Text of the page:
Attending OFC 2019 gave student confidence in farming’s post-Brexit future
12th June 2019 by OFC Scholar Alex Neason
Alex Neason, who studies Agriculture with Applied Farm Management at the Royal Agricultural University (RAU) attended the OFC for the first time in 2019.
His takeaway message is that our industry ‘shouldn’t be scared of change’ despite the uncertainty of Brexit.
Alex from Wellington, Somerset, who won the 2018 John Innes Bursary for students from non-farming backgrounds writes:
“Having attended the 2019 Oxford Farming Conference, I can safely say that it has truly opened my eyes to the world of opportunity that sits in front of UK agriculture.
“Obviously there was much conversation over Brexit, a word that we are all getting very sick of as negotiations draw out. However, speakers like Sir Lockwood-Smith, talking of New-Zealand’s industry success after the loss of their agricultural subsidy in the mid 1980’s brought cautious optimism.
“Amongst the turmoil that is currently occurring in the Houses of Parliament, it is important to recognise that the nation is debating and talking about a situation that needs to benefit us all in the long term. It is very difficult to restructure an industry without creating initial turbulence. Whilst this might seem concerning in the short term, relative to the long term benefits it’s very minimal.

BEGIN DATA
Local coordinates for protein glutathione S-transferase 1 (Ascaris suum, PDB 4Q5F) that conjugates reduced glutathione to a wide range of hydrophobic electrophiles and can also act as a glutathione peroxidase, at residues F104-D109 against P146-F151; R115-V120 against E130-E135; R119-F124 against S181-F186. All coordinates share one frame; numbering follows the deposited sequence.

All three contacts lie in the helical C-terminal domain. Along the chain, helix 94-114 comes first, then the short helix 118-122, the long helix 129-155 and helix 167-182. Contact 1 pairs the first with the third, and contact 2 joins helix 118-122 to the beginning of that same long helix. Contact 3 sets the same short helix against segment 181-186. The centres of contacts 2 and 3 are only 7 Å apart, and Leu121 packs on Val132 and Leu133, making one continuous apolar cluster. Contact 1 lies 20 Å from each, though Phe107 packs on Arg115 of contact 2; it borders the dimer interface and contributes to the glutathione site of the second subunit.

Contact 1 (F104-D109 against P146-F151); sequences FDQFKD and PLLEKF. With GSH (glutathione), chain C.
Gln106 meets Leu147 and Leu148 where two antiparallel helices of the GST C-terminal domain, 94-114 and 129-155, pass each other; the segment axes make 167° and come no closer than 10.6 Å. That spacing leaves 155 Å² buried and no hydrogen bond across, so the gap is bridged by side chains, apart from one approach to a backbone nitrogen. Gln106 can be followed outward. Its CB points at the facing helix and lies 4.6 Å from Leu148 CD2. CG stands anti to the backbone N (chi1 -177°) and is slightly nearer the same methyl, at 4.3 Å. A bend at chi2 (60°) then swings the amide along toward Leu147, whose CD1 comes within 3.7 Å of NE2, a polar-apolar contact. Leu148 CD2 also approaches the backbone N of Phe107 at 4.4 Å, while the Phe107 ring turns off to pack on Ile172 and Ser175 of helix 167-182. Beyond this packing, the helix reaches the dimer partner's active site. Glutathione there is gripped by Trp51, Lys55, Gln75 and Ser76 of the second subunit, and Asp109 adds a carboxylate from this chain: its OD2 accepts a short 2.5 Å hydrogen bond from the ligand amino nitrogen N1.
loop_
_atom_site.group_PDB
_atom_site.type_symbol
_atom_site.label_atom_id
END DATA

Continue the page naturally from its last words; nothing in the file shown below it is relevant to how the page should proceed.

“One of the biggest points I took home was the real possibility of a bilateral trade deal with the EU post exiting with a no-deal, considering the UK and the EU have mutual recognition over regulation, I feel as though a leap of faith would pay off, especially when considering the other options.
“Michael Gove, Secretary of State for Environment, Food and Rural Affairs, spoke of sustainability and profitability within agriculture, with emphasis surrounding accessible payments for providing ‘public good’ which would benefit farming. For farmers, schemes arising from the previous CAP policy including Countryside Stewardship were getting increasingly difficult to manage in relation to the red tape, and time-consuming paperwork surrounding it.
“Overall, I came away with the impression that we shouldn’t be scared of change; we should embrace it, especially given the technologies that are becoming part of every-day farming. Although the immediate future looks turbulent and indeed the next few years, the industry will benefit from this long-term reformation. After all, through necessity comes invention.”
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